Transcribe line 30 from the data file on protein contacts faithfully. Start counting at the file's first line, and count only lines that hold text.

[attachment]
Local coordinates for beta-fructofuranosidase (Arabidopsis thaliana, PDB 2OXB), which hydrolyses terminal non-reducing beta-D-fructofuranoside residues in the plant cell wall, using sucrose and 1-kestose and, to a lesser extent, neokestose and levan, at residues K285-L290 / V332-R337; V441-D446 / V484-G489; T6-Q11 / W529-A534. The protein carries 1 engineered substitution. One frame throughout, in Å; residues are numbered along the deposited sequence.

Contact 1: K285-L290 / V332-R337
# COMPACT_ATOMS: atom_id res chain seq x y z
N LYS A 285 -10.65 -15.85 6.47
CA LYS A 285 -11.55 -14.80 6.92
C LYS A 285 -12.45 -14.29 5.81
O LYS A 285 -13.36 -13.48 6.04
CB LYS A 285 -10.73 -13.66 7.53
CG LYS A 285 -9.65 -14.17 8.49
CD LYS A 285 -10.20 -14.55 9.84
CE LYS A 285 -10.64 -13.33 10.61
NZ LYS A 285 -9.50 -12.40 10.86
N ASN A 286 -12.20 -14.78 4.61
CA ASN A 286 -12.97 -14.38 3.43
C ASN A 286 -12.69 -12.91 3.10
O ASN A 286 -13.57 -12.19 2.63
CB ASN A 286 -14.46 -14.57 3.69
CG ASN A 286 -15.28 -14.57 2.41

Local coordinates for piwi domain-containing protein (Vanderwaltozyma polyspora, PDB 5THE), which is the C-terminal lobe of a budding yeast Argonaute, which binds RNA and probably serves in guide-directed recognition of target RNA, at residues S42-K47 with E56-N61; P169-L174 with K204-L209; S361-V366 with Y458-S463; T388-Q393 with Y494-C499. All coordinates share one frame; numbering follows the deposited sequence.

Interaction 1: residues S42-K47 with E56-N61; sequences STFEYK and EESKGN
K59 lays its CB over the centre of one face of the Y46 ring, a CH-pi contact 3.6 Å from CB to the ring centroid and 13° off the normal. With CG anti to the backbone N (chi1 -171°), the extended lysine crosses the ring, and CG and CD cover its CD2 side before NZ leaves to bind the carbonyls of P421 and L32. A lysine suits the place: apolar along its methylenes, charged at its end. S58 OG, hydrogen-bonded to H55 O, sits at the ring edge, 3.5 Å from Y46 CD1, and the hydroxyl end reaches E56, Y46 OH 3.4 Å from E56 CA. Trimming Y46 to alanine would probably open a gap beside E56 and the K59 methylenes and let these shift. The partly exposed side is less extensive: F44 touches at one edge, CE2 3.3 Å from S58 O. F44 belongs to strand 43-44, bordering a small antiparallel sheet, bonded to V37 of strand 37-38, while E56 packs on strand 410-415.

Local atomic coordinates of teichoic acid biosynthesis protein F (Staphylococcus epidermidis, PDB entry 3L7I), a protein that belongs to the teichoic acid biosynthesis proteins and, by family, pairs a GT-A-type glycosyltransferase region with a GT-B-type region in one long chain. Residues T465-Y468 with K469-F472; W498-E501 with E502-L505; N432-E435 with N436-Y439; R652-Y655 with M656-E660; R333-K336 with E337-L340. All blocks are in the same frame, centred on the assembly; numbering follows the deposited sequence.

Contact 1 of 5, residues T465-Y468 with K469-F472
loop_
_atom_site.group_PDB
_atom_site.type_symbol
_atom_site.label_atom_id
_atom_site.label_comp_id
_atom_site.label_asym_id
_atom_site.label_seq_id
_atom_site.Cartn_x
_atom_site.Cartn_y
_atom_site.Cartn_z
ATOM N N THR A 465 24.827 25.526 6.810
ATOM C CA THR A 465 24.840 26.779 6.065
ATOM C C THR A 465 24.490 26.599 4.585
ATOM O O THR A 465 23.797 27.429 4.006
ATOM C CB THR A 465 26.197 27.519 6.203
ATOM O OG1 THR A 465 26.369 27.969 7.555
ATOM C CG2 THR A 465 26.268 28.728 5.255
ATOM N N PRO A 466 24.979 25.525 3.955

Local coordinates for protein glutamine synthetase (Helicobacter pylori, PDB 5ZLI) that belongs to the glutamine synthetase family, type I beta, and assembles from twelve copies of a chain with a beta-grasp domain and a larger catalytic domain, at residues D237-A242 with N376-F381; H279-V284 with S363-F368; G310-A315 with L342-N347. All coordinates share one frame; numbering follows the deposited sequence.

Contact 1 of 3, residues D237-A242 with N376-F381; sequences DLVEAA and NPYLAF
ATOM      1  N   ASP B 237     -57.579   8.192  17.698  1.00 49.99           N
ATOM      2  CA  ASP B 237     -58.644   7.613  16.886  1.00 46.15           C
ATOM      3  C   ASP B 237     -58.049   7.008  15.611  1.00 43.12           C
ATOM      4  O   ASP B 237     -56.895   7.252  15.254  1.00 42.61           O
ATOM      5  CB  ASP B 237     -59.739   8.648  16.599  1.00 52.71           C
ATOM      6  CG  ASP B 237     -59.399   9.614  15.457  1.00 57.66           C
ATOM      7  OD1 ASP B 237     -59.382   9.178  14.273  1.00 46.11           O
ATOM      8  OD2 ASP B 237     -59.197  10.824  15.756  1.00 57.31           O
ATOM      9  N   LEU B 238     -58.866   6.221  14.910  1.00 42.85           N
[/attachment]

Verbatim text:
_atom_site.label_seq_id